Yesterday ranks as one of my favorite days in LA. Let me recount: stunning and sorta' creepy 4 hour hike through what was described in the guide book as the "urban wilds" Elysian Park. Change clothes in car. Eat mu shu pancakes in the parking lot of Walt Disney Concert Hall. Sprint to Piatigorsky Cello Festival Concert. Marvel at beauty of Gehry building and wooden pipe organ. Sneak down to orchestra seats. And then and then and then out came the "cello chorus." What is a cello chorus you might ask? Well, it is over 100 (yes, is this number right? It must have been. It was the entire orchestra.) cellists on stage all at once. I tried to find a video on YouTube of a similar event and nothing came remotely close to the quantity of instruments on stage. In the front, some of the world's greatest musicians, including the incomparable Mischa Maisky (above). And behind them, an army of young students, bows at attention. So the conductor comes on stage, raises the baton, and signals the beginning of Bach's Air. Before last night, I thought of this piece as the "overused song at weddings as the bride walks down the aisle." But last night's performance was an overwhelming, marvelous display of musicianship, solidarity, and multigenerational communion. An army of cellists playing in unison. It is an experience I will never forget. (Above is my very blurry photo before I got busted, along with dozens of proud parents.)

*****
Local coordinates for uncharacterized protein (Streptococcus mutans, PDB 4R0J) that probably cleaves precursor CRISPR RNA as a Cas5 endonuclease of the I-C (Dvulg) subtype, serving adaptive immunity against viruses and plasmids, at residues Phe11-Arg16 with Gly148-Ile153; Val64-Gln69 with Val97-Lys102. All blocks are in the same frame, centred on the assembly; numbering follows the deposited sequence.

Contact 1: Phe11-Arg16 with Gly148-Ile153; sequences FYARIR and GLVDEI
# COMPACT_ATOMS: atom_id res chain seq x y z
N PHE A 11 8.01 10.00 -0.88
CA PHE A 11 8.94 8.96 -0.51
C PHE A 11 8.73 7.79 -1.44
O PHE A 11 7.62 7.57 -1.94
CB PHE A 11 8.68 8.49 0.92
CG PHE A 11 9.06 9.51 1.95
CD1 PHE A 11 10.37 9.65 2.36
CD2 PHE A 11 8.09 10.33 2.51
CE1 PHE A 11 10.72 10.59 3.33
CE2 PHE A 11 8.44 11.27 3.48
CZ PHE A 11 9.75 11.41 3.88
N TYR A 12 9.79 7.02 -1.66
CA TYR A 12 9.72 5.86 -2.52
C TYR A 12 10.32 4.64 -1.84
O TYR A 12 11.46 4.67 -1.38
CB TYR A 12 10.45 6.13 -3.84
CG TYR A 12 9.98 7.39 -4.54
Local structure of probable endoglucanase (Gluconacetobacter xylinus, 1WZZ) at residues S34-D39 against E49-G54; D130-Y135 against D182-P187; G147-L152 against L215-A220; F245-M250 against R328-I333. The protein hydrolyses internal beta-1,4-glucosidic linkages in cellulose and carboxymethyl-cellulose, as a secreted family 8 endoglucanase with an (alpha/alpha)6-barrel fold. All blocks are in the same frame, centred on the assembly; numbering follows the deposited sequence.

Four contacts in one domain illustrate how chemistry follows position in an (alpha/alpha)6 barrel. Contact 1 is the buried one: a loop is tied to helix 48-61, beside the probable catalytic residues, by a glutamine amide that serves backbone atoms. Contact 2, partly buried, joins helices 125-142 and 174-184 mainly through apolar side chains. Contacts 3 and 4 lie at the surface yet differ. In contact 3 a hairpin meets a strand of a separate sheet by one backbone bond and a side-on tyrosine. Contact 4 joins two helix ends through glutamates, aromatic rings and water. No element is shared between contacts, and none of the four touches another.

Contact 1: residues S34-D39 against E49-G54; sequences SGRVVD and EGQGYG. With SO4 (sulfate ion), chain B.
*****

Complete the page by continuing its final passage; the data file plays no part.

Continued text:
UPDATE: Thank you to attendee Pasquale, for the last, clearer photo. I saw that he successfully snapped a few images from the front row and was not busted, thrust my business card into his hands and begged him to send me a photo. The kindness of strangers.)
UPDATE 2: The New York Times has confirmed it: 110 cellos on stage. Just in case you thought I was being hyperbolic.